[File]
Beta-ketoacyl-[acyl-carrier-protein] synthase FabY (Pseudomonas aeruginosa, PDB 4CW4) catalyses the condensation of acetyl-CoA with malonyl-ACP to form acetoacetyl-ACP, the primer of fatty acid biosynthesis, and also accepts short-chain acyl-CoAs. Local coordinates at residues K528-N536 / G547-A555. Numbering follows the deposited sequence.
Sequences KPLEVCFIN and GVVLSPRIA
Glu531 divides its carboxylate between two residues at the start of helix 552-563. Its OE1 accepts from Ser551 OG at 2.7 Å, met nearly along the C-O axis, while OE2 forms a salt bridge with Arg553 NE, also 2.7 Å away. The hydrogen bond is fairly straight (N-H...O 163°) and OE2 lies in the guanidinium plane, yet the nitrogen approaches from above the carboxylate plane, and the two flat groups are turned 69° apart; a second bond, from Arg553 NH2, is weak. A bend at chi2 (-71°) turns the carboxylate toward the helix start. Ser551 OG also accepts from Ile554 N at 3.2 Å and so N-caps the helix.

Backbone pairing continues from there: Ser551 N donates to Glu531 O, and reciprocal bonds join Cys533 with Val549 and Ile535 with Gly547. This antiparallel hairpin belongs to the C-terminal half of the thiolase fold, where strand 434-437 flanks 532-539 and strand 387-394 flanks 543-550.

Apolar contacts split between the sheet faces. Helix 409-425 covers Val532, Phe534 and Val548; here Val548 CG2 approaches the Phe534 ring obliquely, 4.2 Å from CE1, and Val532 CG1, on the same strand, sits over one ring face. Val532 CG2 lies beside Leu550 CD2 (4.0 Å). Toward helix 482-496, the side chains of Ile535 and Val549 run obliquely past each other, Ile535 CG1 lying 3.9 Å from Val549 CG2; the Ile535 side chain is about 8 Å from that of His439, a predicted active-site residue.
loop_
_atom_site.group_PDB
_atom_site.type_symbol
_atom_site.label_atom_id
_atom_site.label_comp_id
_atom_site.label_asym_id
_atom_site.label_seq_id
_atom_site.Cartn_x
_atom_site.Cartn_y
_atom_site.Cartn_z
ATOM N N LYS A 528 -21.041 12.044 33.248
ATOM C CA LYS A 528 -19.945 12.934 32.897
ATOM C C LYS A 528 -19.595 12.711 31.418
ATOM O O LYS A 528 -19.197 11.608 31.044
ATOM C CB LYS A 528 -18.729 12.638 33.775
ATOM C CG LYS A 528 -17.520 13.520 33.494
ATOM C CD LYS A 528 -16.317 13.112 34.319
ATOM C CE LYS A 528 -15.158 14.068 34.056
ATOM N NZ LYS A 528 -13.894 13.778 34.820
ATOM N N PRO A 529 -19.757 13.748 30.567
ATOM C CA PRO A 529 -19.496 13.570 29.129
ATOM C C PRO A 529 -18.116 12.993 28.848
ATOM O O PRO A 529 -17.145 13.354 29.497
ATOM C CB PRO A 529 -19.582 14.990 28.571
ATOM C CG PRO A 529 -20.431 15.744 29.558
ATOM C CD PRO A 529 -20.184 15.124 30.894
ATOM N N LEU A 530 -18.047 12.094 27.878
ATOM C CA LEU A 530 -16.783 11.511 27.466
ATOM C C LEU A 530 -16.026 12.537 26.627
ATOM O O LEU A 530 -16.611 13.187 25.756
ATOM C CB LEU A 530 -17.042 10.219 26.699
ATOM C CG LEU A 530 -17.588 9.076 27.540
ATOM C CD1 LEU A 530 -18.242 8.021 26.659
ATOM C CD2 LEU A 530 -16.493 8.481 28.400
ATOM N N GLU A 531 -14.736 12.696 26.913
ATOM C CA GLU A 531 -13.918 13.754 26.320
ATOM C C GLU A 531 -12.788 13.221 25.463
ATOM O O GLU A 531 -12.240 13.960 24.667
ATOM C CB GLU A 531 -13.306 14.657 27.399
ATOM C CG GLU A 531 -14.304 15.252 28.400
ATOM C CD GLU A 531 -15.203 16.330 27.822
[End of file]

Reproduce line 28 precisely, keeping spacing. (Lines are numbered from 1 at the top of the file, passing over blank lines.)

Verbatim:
ATOM O O PRO A 529 -17.145 13.354 29.497